Instructions for Recorders

Sites and colonies | Timing of visits | Identification | Habitats | Access to sites | Recording forms | Recording, mapping and grid references | How to work out a grid reference | Download instructions

Introduction

i Record Butterflies

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Data collected by the 10,000 UK butterfly recorders is invaluable.

The findings are published and create a national map which informs Government and conservation bodies where conservation effort needs to be directed.

The database is the largest of its kind in the world, containing over eight million butterfly records, from as far back as 1690 to the present day.

Butterflies for the New Millennium is the butterfly recording scheme for the British Isles. It is organised in the UK by Butterfly Conservation and the Biological Records Centre and in the Republic of Ireland by The Dublin Naturalists’ Field Club.

A record is made up of a number of separate pieces of information, many of which can be given at different levels of accuracy.

The essential information which is needed to fulfill the aims of Butterflies for the New Millennium is explained at some length on the recording forms at the bottom of the page.

One of the most important pieces of information is the location of the sighting. This is recorded as a grid reference by refering to a map.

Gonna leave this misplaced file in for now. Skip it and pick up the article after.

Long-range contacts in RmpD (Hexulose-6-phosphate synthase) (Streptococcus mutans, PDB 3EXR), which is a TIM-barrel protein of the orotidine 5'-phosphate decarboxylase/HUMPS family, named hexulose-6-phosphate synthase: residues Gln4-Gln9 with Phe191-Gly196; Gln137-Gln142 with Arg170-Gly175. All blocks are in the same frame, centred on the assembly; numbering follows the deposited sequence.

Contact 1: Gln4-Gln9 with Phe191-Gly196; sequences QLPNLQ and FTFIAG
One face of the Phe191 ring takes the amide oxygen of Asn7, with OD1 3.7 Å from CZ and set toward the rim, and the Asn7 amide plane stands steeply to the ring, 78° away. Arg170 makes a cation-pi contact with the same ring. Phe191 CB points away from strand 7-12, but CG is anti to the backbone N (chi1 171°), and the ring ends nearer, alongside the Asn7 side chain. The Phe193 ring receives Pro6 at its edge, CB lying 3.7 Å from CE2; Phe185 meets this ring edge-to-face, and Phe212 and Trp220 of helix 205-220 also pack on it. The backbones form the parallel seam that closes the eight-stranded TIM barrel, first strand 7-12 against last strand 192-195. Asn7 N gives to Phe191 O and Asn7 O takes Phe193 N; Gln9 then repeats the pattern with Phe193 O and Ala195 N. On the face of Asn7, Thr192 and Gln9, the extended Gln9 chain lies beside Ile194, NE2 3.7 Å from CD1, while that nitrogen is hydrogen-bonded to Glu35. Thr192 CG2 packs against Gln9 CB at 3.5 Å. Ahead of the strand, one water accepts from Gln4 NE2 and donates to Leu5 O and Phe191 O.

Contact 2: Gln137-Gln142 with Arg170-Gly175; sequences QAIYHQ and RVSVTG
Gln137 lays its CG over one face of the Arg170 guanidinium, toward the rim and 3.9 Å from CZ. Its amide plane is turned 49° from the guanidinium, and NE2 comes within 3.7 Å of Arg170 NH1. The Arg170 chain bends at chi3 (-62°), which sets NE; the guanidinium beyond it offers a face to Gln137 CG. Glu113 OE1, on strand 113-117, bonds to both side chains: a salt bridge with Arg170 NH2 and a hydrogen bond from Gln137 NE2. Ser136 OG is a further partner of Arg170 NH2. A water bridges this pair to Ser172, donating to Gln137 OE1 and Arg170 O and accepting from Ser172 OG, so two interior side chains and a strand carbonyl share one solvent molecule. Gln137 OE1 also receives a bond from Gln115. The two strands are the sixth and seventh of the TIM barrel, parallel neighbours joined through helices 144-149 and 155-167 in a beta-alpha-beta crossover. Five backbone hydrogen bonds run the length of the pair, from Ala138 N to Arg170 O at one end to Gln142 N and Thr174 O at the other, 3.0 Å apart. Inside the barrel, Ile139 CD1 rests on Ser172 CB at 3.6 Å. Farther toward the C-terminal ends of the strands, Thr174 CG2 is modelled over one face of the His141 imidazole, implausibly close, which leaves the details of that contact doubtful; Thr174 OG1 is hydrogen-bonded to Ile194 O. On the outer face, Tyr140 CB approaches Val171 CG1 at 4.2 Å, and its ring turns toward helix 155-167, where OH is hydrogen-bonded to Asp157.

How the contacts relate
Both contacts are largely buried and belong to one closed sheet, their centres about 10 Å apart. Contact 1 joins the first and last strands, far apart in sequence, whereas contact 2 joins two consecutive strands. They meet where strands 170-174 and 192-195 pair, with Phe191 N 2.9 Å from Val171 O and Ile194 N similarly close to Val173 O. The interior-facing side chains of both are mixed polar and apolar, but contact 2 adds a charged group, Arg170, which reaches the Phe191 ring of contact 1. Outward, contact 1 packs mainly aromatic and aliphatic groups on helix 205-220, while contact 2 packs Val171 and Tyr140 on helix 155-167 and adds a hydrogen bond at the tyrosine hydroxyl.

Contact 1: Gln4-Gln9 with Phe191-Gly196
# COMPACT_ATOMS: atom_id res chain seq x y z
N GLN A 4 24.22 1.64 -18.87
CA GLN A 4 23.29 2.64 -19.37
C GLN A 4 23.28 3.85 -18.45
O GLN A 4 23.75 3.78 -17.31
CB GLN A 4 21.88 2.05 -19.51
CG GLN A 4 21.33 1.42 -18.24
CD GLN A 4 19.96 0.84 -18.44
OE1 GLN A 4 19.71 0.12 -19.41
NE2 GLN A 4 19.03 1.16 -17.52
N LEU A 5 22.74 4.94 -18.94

Sites and colonies

The main aim of the BNM project is to record and map butterfly colonies. These are generally correlated with sites, which range from roadside verges to forests.

It is only at site level that conservation can take place. It is convenient to use a grid of squares (10km, tetrad or 1km) to define areas to be searched for colonies.

For more populated areas, such as much of southern England, a grid of tetrads is a convenient way to target recording; in upland/highland areas a 10km grid is more practical.

Aim to visit sites in as many squares as possible, always identifying records from individual sites with at least 1km square accuracy and preferably 100m (six-figure), so that the data can be used to support conservation work.

It may well be that in many tetrads, three out of four 1km squares may have no useful habitat and records may come from only one 1km square.

Record the grid reference of the site or at least the 1km square and not the tetrad reference. Large sites, such as major forests, should be subdivided into 1km squares or sub-sites for recording.

Timing of visits